In 2009, Justice Garman authored the Illinois Supreme Court’s unanimous opinion in In re Estate of Feinberg, a case that received national press coverage. Dr. Feinberg, a dentist, had created an estate plan that would have benefited his grandchildren if they married within the Jewish faith, but would have excluded them if they married outside the faith. In litigation among the surviving family members, the circuit court found the restriction unenforceable on the basis that it violated public policy by discriminating on the basis of religion, and the appellate court affirmed. The Supreme Court reversed the judgment and found the so-called “Jewish clause” enforceable because an individual has the freedom to dispose of his property as he chooses.

Justice Garman is a member of the Vermilion County Bar Association, the Illinois State Bar Association, the Iowa State Bar Association, the Lincoln-Douglas Inn of Court, and the Illinois Judges Association. A champion of legal aid services and a strong advocate of pro bono service, she has received numerous awards including the Illinois Judges Association Lifetime Achievement Award in 2007, the Person of the Year Award from Chicago Lawyer Magazine in 2013, and the Myra Bradwell Award from the Women’s Bar Association of Illinois in 2016. Most notably, in March 2017, the Vermilion County Board voted unanimously to rename the county courthouse the “Rita B. Garman Vermilion County Courthouse” in her honor, and in April 2017, the Champaign County Bar Association named her a Pillar of the Profession.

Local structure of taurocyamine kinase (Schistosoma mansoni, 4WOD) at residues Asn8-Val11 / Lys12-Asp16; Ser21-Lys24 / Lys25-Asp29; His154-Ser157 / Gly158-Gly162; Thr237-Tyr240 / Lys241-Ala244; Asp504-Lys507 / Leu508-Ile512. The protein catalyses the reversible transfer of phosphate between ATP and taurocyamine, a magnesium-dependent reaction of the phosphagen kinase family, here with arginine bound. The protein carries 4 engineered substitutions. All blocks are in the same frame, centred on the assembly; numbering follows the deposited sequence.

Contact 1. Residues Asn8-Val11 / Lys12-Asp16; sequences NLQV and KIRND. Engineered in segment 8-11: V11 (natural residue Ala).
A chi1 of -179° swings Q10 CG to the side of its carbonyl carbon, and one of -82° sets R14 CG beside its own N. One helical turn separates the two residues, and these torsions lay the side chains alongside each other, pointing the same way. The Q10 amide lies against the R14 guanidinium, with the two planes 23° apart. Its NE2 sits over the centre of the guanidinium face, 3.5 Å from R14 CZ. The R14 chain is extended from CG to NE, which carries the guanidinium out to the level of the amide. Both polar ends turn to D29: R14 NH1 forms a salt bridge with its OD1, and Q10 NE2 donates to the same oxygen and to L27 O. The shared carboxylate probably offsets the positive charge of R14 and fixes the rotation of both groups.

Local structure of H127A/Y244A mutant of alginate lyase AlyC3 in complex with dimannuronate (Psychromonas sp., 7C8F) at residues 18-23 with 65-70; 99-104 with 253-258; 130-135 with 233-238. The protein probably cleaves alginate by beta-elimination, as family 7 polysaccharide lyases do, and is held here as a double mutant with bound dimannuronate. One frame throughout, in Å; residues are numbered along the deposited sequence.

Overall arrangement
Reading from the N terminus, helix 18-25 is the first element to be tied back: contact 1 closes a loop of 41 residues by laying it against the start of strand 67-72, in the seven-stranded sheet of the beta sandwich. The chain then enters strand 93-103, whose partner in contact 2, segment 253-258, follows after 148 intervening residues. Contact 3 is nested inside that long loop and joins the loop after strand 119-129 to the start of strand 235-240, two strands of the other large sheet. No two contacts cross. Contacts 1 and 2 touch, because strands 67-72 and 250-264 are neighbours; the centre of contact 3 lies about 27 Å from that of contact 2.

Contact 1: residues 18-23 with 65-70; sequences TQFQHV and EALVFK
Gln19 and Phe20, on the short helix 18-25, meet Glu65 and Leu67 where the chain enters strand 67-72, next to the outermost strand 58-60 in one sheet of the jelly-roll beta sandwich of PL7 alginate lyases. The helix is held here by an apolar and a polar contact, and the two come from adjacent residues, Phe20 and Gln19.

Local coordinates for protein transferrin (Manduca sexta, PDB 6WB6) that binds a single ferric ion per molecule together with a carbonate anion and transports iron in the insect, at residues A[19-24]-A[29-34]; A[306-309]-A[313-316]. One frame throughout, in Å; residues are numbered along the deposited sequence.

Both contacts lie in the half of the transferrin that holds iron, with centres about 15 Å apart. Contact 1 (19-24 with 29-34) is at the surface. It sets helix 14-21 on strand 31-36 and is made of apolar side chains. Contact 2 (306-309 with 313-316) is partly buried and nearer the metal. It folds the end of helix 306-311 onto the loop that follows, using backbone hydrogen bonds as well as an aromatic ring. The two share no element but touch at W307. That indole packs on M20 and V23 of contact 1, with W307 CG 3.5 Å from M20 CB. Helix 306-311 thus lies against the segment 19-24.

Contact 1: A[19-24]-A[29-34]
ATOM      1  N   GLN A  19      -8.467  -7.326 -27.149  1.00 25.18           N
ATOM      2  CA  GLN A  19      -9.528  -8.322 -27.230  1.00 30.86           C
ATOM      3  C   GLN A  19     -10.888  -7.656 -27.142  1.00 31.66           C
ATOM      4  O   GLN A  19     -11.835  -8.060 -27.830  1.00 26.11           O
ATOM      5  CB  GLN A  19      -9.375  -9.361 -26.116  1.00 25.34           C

Rita and Gill Garman had two children, Andrew and Sara, and four grandchildren. He passed away in 2014 after a long struggle with kidney disease.


Esther Rothstein Award

2013 Recipients

Shauna Boliker

Jan. 25, 2013

Hon. Martha A. Mills

Jan. 25, 2013

2012 Recipients

Jennifer Kenedy

Jan. 20, 2012

Diana White

Jan. 20, 2012

2011 Recipients

Mary Hutchings Reed

Jan. 22, 2011

Hon. Dawn Clark Netsch

Jan. 22, 2011

2010 Recipients

Dolores Hanna

Jan. 22, 2010

Patricia Bobb

Jan. 22, 2010

Hon. Sharon Johnson Coleman

Jan. 22, 2010

2009 Recipients

Hon. Mary Anne G. McMorrow

May 8, 2009

Dean Nina Appel

May 8, 2009

Advocate for Women Award

2020 Recipient

Senator Richard Durbin

Sept. 20, 2020

Justice Mary Ann McMorrow Award

The Mary Ann G. McMorrow Award is awarded to individuals who have demonstrated a lifelong commitment to WBAI, embodying dedication and service to the organization.

2014 Recipient

Sharon Eiseman

June 6, 2014

2004 Recipient

Charlotte Adelman

June 5, 2004

President's Award

2004 Recipient

Marlene Kurilla

Nov. 10, 2004

Women's Civic Leadership Tribute

1999 Recipient

Lois Weisberg

June 3, 1999

1999 Leadership Award

1999 Recipient

Christina Tchen

June 3, 1999